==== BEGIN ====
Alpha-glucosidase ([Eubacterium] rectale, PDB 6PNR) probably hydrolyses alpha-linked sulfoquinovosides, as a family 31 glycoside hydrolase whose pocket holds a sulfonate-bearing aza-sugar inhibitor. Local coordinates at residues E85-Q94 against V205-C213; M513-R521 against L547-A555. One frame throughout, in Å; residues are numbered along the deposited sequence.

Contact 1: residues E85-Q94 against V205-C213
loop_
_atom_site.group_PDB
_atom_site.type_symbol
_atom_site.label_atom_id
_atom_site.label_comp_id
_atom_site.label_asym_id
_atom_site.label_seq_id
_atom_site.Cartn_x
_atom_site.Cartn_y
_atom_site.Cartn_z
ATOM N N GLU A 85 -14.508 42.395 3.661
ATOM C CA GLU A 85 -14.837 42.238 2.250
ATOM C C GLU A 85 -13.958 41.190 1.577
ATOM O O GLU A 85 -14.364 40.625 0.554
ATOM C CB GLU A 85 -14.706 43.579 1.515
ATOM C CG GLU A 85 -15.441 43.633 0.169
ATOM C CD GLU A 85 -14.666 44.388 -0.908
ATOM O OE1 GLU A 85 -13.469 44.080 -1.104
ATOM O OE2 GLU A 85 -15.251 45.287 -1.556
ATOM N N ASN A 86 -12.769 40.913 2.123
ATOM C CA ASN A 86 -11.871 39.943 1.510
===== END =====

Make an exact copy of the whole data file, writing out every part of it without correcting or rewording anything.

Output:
Alpha-glucosidase ([Eubacterium] rectale, PDB 6PNR) probably hydrolyses alpha-linked sulfoquinovosides, as a family 31 glycoside hydrolase whose pocket holds a sulfonate-bearing aza-sugar inhibitor. Local coordinates at residues E85-Q94 against V205-C213; M513-R521 against L547-A555. One frame throughout, in Å; residues are numbered along the deposited sequence.

Contact 1: residues E85-Q94 against V205-C213
loop_
_atom_site.group_PDB
_atom_site.type_symbol
_atom_site.label_atom_id
_atom_site.label_comp_id
_atom_site.label_asym_id
_atom_site.label_seq_id
_atom_site.Cartn_x
_atom_site.Cartn_y
_atom_site.Cartn_z
ATOM N N GLU A 85 -14.508 42.395 3.661
ATOM C CA GLU A 85 -14.837 42.238 2.250
ATOM C C GLU A 85 -13.958 41.190 1.577
ATOM O O GLU A 85 -14.364 40.625 0.554
ATOM C CB GLU A 85 -14.706 43.579 1.515
ATOM C CG GLU A 85 -15.441 43.633 0.169
ATOM C CD GLU A 85 -14.666 44.388 -0.908
ATOM O OE1 GLU A 85 -13.469 44.080 -1.104
ATOM O OE2 GLU A 85 -15.251 45.287 -1.556
ATOM N N ASN A 86 -12.769 40.913 2.123
ATOM C CA ASN A 86 -11.871 39.943 1.510